Payment rate changes for the 2012 Medicare physician fee schedule

The Centers for Medicare & Medicaid Services (CMS) issued a final rule with comment period that updates payment policies and rates for physicians and nonphysician practitioners (NPPs) for services paid under the Medicare physician fee schedule (MPFS) in calendar year (CY) 2012. More than one million providers of vital health services to Medicare beneficiaries – including physicians, limited license practitioners such as podiatrists, and NPPs such as nurse practitioners and physical therapists – are paid under the MPFS. CMS projects that total payments under the MPFS in CY 2012 will be approximately $80 billion.

CMS is required to issue a final rule that reflects current law. Under current law, providers will face steep across-the-board reductions in payment rates, based on a formula — the sustainable growth rate (SGR) – that was adopted in the Balanced Budget Act of 1997. Without a change in the law from Congress, Medicare payment rates to providers paid under the MPFS will be reduced by 27.4 percent for services in CY 2012 – less than the 29.5 percent reduction that CMS had estimated in March of this year because Medicare cost growth has been lower than expected. This is the eleventh time the SGR formula has resulted in a payment cut, although the cuts have been averted through legislation in all but CY 2002. The Obama administration is committed to fixing the SGR and ensuring these payment cuts do not take effect.

In an effort to ensure Medicare is paying accurately for physician services and more closely managing the payment system, CMS has expanded the potentially misvalued code initiative in the CY 2012 final rule. This year, CMS is focusing on the codes billed by physicians in each specialty that result in the highest Medicare expenditures under the MPFS to determine whether these codes are overvalued. In the past, CMS has targeted specific codes for review that may have affected a few procedural specialties (e.g., cardiology, radiology, nuclear medicine); however, CMS has not taken a look at the highest expenditure codes across all specialties. This effort results in increased payments for primary care services that have historically been undervalued by the fee schedule.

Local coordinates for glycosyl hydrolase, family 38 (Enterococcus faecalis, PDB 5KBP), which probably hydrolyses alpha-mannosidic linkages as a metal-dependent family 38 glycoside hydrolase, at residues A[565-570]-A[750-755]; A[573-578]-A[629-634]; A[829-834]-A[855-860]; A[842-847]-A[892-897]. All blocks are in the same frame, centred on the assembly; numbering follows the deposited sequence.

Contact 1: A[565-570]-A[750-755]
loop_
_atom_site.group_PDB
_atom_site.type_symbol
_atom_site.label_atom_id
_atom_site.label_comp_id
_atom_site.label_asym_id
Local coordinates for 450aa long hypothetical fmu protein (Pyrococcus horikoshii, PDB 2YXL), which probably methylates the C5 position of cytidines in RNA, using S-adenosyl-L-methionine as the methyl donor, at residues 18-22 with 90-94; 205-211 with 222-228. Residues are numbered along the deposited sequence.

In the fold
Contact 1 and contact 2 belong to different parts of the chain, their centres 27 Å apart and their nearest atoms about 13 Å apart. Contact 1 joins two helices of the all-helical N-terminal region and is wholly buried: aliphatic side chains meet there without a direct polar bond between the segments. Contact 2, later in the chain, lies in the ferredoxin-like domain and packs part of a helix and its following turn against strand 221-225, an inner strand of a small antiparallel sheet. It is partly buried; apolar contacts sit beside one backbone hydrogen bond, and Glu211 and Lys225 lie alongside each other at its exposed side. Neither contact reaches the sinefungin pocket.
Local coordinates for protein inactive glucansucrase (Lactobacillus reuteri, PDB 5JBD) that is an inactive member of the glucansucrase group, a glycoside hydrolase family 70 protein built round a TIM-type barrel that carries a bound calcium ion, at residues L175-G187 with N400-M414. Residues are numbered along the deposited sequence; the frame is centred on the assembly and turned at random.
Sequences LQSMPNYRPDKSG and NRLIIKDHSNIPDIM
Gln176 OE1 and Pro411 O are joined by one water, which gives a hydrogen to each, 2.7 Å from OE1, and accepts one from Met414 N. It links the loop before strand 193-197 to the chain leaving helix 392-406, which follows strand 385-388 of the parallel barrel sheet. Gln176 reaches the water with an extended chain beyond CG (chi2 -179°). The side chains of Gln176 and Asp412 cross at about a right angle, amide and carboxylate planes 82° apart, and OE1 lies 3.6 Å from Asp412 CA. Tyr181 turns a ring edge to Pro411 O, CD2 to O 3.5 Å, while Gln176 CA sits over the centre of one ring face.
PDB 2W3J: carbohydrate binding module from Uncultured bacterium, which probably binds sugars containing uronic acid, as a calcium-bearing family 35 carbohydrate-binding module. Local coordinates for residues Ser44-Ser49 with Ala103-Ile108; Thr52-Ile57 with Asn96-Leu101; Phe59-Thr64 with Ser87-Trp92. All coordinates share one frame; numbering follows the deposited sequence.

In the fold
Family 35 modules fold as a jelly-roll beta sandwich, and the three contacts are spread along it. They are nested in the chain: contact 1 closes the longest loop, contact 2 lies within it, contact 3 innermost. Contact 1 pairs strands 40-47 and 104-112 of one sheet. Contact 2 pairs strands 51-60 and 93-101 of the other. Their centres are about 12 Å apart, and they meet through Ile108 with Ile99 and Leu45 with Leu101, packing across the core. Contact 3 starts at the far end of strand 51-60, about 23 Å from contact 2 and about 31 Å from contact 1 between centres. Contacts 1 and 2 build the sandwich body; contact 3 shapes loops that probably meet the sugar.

CMS is also making changes in how it adjusts payment for geographic variation in the costs of practice. The Affordable Care Act and the Medicare and Medicaid Extensions Act made some temporary adjustments that were in place for two years while CMS and the Institute of Medicine (IOM) began to comprehensively study these issues. The final rule with comment period will appear in the November 28, 2011, Federal Register. CMS will accept comments on those provisions that are subject to comment until Tuesday, January 3, 2012, and will respond in the MPFS for CY 2013.